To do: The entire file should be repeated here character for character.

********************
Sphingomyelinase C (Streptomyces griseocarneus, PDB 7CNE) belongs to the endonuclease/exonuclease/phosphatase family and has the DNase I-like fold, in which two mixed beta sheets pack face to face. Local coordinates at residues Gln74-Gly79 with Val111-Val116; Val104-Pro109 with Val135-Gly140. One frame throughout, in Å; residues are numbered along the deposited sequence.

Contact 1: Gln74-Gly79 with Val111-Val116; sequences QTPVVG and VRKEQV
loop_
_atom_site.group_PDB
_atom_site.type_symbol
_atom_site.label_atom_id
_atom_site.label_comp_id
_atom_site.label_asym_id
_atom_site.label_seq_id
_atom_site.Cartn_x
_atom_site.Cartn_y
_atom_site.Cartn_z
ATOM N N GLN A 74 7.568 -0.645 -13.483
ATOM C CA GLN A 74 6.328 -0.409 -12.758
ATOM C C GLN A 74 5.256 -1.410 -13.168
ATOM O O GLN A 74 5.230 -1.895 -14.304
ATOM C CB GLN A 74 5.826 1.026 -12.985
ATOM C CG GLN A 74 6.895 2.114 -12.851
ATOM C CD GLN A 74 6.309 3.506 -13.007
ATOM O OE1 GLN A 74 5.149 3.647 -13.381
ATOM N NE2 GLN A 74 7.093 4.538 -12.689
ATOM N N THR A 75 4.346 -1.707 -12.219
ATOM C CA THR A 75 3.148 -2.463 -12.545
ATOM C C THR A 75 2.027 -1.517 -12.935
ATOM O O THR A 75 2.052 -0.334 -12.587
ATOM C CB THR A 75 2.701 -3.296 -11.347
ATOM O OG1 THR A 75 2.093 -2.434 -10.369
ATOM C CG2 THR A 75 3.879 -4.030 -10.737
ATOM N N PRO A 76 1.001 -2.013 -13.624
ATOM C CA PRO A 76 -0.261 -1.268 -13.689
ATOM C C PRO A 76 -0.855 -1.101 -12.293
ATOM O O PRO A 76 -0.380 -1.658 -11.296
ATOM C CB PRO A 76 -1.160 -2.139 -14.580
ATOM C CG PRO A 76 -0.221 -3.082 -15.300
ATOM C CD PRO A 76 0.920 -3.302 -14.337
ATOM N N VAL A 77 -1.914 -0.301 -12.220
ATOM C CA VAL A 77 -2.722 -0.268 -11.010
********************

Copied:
Sphingomyelinase C (Streptomyces griseocarneus, PDB 7CNE) belongs to the endonuclease/exonuclease/phosphatase family and has the DNase I-like fold, in which two mixed beta sheets pack face to face. Local coordinates at residues Gln74-Gly79 with Val111-Val116; Val104-Pro109 with Val135-Gly140. One frame throughout, in Å; residues are numbered along the deposited sequence.

Contact 1: Gln74-Gly79 with Val111-Val116; sequences QTPVVG and VRKEQV
loop_
_atom_site.group_PDB
_atom_site.type_symbol
_atom_site.label_atom_id
_atom_site.label_comp_id
_atom_site.label_asym_id
_atom_site.label_seq_id
_atom_site.Cartn_x
_atom_site.Cartn_y
_atom_site.Cartn_z
ATOM N N GLN A 74 7.568 -0.645 -13.483
ATOM C CA GLN A 74 6.328 -0.409 -12.758
ATOM C C GLN A 74 5.256 -1.410 -13.168
ATOM O O GLN A 74 5.230 -1.895 -14.304
ATOM C CB GLN A 74 5.826 1.026 -12.985
ATOM C CG GLN A 74 6.895 2.114 -12.851
ATOM C CD GLN A 74 6.309 3.506 -13.007
ATOM O OE1 GLN A 74 5.149 3.647 -13.381
ATOM N NE2 GLN A 74 7.093 4.538 -12.689
ATOM N N THR A 75 4.346 -1.707 -12.219
ATOM C CA THR A 75 3.148 -2.463 -12.545
ATOM C C THR A 75 2.027 -1.517 -12.935
ATOM O O THR A 75 2.052 -0.334 -12.587
ATOM C CB THR A 75 2.701 -3.296 -11.347
ATOM O OG1 THR A 75 2.093 -2.434 -10.369
ATOM C CG2 THR A 75 3.879 -4.030 -10.737
ATOM N N PRO A 76 1.001 -2.013 -13.624
ATOM C CA PRO A 76 -0.261 -1.268 -13.689
ATOM C C PRO A 76 -0.855 -1.101 -12.293
ATOM O O PRO A 76 -0.380 -1.658 -11.296
ATOM C CB PRO A 76 -1.160 -2.139 -14.580
ATOM C CG PRO A 76 -0.221 -3.082 -15.300
ATOM C CD PRO A 76 0.920 -3.302 -14.337
ATOM N N VAL A 77 -1.914 -0.301 -12.220
ATOM C CA VAL A 77 -2.722 -0.268 -11.010